Disappointing trend for online banking sites



Given how easy it is for people to be fooled by phishing sites, you would think banks would try and keep as many “easy ways to identify a legitimate bank site” as possible wouldn’t you? I mean, user-friendliness is certainly a big selling point in things software and even web site related so you would think banks would make it easier for those that are visiting to identify if they can trust that the site they’re visiting REALLY is a bank site.



Unfortunately, that’s not the case according to the Security Fix. According to his post…

However, Web sites for Bank of America, Wachovia, American Express and Chase no longer cause a user’s browser to display the little padlock as they did in years past,

Apparently in an effort to make sure their pages load as quickly as possible banks are forgoing the typical https:// login page for a page which merely CALLS to the secure login. Technically your login information is still encrypted, but there are a lot of reasons why this isn’t as good.

First, yes https:// pages load more slowly than http:// pages. Tough. I can survive an extra five seconds without seeing the login. I’d gladly PAY that 5 seconds if it meant I could VERIFY that I really am looking at a page served from my banks website.

I’ve spent literally years telling people that one way they can be sure that information is encrypted between them and a website they’re banking with or ordering from is that https, or lock icon. Now in reality yes it’s possible to spoof that (and least in Internet Explorer) and it is worth checking the certificate, but for most of the people I deal with the attitude is either a) I’m never entering a credit card number onto a website or b) lock? I’ll have to look for that next time I order something. I mean, there’s not that much in my account anyone would be interested in anyway…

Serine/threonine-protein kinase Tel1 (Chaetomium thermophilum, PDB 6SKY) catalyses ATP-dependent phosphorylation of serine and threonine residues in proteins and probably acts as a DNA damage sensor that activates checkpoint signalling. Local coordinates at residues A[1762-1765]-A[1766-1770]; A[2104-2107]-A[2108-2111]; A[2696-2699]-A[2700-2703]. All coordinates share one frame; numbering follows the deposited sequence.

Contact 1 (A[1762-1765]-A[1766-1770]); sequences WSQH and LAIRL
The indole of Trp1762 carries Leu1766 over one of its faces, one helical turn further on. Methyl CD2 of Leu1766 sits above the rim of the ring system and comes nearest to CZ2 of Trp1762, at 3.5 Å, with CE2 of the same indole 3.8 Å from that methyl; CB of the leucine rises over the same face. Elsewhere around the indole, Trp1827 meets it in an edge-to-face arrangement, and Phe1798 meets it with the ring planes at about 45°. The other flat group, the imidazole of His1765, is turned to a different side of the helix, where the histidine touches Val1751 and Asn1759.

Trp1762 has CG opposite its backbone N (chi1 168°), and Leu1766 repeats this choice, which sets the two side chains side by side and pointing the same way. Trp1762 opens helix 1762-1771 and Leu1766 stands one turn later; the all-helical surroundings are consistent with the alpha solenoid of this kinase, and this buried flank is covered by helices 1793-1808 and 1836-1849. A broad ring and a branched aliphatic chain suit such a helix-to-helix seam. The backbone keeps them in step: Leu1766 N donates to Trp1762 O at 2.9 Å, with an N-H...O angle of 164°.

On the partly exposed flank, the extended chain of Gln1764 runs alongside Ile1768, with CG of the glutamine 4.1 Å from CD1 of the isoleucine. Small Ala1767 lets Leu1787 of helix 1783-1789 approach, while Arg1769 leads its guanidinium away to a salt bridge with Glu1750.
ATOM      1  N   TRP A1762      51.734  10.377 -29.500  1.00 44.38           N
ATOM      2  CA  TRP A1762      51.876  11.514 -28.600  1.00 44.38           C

I’ve specifically refused to log in to an unsecured portal for a bank previously, instead finding the same login served up through an https:// connection.

The Microsoft blog chimes in with a good point that if the initial connection isn’t https, then you can’t be REALLY sure that it’s REALLY coming from the correct source anyway and hasn’t been hijacked or rewritten along the way. The little secure login box that’s supposed to securely (https) submit your login info could have been rewritten to take you to Joe’s phishing log….

All of this was prompted by a netcraft report on the trend.

Let’s hope the IT departments at the banks falling for this idea wake up and smell the toast burning. It might be worth writing letters to voice opinions. We need every tool we can get to fight spoofing and to work to help people learn to identify legitimate and fraud sites. Today most fraud sites are advertised by links in email, what if they were DNS hijacked though? SSL logins (and original page delivery by SSL) is the best way to be able to verify.

Update – 8/24 Sunbelt blog has a reference to the trend.

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